Quite a few of the new PRS ventures seem to have been unable to recruit new tenants without using letting agents. But I think it should be possible for new large scale PRS players to get the offer right in the online space, in other words to make enough noise, so that they have applicants coming to them direct.
And this is important because using a letting agent to find your tenants could increase your costs. There is also the possibility that the letting agents, once they have forged a connection with the tenants, will be actively trying to entice those tenants away in the future – leading to further voids as the letting agents use their database to churn tenants into new properties 6 months or 12 months down the line.
A report by the Resolution Foundation, “Building Homes for Generation Rent” found that the percentage of gross rent going to costs varied between 18% and 31% across 16 developments in different parts of the UK, while EC Harris thinks the figure would be around 25% of the gross rent, based on the greater efficiency and lower management costs of new build housing.
Of course, there is a comparator with BTL landlords. As large scale investors are competing with BTL landlords – and this is where they should be looking to benchmark against.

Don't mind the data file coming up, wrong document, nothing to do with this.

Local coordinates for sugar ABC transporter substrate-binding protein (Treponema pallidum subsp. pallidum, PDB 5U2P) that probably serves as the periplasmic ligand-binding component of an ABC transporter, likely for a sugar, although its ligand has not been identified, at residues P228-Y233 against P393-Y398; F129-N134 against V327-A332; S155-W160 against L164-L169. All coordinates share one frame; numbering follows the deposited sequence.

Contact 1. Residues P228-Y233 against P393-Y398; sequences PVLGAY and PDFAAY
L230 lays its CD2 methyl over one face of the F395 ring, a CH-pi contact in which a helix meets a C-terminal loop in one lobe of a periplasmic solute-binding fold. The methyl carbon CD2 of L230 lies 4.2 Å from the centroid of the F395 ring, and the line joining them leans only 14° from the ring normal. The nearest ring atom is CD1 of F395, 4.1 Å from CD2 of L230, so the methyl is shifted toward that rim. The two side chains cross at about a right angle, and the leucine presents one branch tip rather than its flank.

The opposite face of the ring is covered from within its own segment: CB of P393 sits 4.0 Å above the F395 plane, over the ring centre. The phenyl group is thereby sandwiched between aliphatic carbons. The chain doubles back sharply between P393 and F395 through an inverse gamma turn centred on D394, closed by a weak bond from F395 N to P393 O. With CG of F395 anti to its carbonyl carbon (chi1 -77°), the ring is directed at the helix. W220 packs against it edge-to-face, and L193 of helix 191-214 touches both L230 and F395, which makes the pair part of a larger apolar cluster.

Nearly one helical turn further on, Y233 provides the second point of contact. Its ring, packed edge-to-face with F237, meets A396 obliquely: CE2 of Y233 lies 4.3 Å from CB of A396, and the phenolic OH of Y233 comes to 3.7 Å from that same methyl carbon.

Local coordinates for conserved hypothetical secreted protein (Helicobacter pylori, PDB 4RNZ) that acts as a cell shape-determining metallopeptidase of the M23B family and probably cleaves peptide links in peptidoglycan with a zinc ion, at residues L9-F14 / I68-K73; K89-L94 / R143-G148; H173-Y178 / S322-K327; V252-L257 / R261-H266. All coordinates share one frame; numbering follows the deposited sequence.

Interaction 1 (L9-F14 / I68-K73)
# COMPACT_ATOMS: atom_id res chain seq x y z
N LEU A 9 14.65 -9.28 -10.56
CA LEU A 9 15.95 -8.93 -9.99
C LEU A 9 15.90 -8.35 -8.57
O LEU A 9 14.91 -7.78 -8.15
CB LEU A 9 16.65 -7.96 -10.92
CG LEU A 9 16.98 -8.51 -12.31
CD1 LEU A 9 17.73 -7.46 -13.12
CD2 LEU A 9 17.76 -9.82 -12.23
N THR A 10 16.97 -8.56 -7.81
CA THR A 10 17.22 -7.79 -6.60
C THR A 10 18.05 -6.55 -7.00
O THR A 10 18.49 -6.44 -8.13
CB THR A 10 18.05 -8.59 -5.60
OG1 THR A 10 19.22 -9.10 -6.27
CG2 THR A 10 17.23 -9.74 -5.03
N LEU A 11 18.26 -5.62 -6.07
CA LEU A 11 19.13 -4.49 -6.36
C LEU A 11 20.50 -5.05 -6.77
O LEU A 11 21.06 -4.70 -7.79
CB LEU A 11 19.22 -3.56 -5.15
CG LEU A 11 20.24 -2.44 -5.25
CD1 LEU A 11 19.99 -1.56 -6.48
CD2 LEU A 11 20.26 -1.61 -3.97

It is hard to get accurate information on costs for landlords – not least due to the lack of available data – but from our own conversations with landlords we believe that the costs, as a percentage of the rent, for BTL landlords is between 10% and 15%, (based on a 2 bed house in London).
Back in 2008 the Rugg Review (conducted by Dr. Julie Rugg) looked at the Private Rented Sector and private landlords. The report found that small scale private landlords did a better job of meeting a tenant’s needs, when compared to a large scale landlord.
This could be, she opined, because the typical private landlords (overwhelmingly individuals or couples) don’t charge for the time they spent on their lettings portfolio while a company would do so with administration, and other, fees.
So, as large scale investors have to compete with their BTL cousins, they need to make sure their financing, the cost of the land etc. is at an optimum so that they can overcome this difference in trading margin that the BTL landlords enjoy.
For large scale investors there is a lot to be learnt from the world of the private landlord and, for all the possible issues, if it is handled correctly they can make their offering can work.
(David is an expert on the Private Rented Sector and also the author of the UK’s highest selling property book, “Successful Property Letting”)